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Recruiting Teaching Fellows

June 6, 2008 pm30 3:33 pm

Recruiting Teaching Fellows? Not into the program. The Teaching Fellows and the NYC Dept of Ed already have that down. Whiten the teaching force. Make it younger. Make it turn over faster. (Contrast here)

They recruit kids with degrees from good schools. They recruit visitors to New York. They recruit future doctors and lawyers and kids who just don’t know what they will do, but it’ll be something corporate, but who need a few years before they go back to school, or a program that let’s them stay in New York for a couple of years, some resume building, or maybe just the equivalent of some Peace Corps experience, without the vaccines.

Far too many (not all) come in thinking they will cure the system. It’s what the New Teacher Project teaches them. They look at us (teachers) as broken parts.

Far too many (not all) come in with anti-union animus. Some will have careers in management. Others resent collective action, chafing against their self-confidence. They come in willing to work hard (for 2, 3 years, not a career) and look down at teachers who protect their own rights. The union is, for many of them, another part of the broken system, and a part that does harm.

The DoE gets a more compliant workforce and overall lower salaries. The New Teachers Project reaps a $$ bonanza with their planned obsolescence, and an ideological bonanza with their pool of confirmed anti-union former-teachers.

But what is the response of the rest of the teachers, and of our union?

Some options, in the next post.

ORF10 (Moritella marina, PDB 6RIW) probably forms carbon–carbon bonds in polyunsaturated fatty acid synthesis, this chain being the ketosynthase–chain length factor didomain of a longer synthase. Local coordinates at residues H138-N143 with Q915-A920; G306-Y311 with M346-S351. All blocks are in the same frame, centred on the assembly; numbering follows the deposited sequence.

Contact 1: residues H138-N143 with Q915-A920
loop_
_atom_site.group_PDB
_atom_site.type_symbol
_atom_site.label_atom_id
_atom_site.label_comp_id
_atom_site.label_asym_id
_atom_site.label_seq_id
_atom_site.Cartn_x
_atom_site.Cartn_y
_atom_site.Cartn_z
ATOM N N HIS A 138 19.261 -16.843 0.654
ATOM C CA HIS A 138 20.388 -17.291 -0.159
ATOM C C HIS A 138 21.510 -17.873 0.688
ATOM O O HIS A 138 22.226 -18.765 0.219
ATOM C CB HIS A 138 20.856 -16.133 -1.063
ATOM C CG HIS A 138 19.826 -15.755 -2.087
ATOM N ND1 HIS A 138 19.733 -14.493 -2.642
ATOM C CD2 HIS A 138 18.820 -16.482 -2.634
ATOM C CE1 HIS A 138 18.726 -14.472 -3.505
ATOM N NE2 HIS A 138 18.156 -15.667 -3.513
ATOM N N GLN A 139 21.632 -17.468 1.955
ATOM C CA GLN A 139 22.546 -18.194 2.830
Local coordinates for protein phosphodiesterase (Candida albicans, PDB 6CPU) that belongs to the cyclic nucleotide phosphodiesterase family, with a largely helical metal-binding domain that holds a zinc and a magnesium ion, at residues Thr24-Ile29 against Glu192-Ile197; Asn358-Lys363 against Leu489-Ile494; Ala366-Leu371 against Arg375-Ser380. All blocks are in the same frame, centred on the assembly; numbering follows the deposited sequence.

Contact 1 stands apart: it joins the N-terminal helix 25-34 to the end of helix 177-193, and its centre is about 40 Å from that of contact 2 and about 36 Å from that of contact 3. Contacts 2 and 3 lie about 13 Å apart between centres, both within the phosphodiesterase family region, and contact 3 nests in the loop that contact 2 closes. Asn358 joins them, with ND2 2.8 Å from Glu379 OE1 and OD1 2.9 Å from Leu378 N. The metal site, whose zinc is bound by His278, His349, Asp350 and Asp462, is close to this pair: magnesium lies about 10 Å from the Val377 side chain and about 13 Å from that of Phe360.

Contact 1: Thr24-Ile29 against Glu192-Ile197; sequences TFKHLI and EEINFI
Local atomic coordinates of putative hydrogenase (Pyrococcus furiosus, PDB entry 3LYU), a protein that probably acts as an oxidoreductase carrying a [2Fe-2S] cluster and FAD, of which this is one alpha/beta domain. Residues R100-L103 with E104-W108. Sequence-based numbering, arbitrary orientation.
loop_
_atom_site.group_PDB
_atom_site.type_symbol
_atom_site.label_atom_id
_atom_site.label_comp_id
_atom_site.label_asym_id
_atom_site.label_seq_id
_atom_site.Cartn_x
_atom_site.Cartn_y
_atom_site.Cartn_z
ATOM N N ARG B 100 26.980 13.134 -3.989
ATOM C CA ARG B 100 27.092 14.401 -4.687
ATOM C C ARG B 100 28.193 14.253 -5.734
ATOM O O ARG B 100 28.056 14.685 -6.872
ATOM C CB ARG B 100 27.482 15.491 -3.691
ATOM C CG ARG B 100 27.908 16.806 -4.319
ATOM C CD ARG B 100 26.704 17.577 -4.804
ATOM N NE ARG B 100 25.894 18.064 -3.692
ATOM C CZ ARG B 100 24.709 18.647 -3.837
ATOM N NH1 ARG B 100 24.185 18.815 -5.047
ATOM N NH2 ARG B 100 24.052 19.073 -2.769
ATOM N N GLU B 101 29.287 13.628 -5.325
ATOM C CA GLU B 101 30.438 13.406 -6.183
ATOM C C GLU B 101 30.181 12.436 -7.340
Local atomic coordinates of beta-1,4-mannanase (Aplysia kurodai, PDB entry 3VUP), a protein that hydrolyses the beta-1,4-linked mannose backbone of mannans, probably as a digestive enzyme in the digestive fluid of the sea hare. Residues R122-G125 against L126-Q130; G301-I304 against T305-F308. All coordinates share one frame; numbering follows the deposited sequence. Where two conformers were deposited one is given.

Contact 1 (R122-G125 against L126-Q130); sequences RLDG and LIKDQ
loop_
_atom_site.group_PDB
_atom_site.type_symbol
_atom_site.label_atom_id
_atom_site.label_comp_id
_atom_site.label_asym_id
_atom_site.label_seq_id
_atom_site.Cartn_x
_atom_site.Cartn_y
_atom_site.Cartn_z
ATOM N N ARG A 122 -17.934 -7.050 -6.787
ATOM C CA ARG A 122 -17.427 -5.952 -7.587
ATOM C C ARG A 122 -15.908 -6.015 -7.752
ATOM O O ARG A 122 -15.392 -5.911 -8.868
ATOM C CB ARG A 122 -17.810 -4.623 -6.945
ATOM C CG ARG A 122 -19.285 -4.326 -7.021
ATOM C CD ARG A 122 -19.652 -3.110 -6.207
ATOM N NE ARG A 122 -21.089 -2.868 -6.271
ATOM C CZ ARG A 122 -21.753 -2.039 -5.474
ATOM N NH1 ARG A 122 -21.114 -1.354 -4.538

8 Comments leave one →
  1. educatorblog permalink
    June 6, 2008 pm30 3:50 pm 3:50 pm

    I look forward to your next post. How can we empower teachers already working in the field? (educatorblog.wordpress.com)

  2. June 6, 2008 pm30 5:04 pm 5:04 pm

    Here are two practical (and perhaps uncomfortable) questions:

    1) Is a multi-decade decline of the “public sphere” (in both political support and financial and other logistical support) a serious problem for schooling?

    2) Will participation in schools from a teachers’ perspective make future “movers and shakers” more likely to see the public sphere as valuable?

    I suspect the answers to #1 and #2 are “yes,” and I think that HAS to change how we look at “short-timer” programs such as Teaching Fellows and TFA.

  3. June 7, 2008 am30 2:40 am 2:40 am

    I’m sure you know how I feel about the recruitment vs. retention issue.

  4. June 7, 2008 am30 4:54 am 4:54 am

    interesting side note…when I was a teaching fellow I went to a workshop on the politics of the job…this is where I learned things like how to get to know the payroll secretary as well as what a chapter leader is. The best damn teaching fellows workshop I ever attended. This year, I am working as an fellow advisor, and I mentioned that I wanted to do a workshop on this. I was shot down then and there. I need to do a workshop on Data Driven Instruction.

    LOL

Trackbacks

  1. What to do about Teaching Fellows? « JD2718
  2. Teaching Fellows or the Teaching Fellows? « JD2718
  3. Do Not Apply « JD2718
  4. Posts from last summer about new teachers « JD2718

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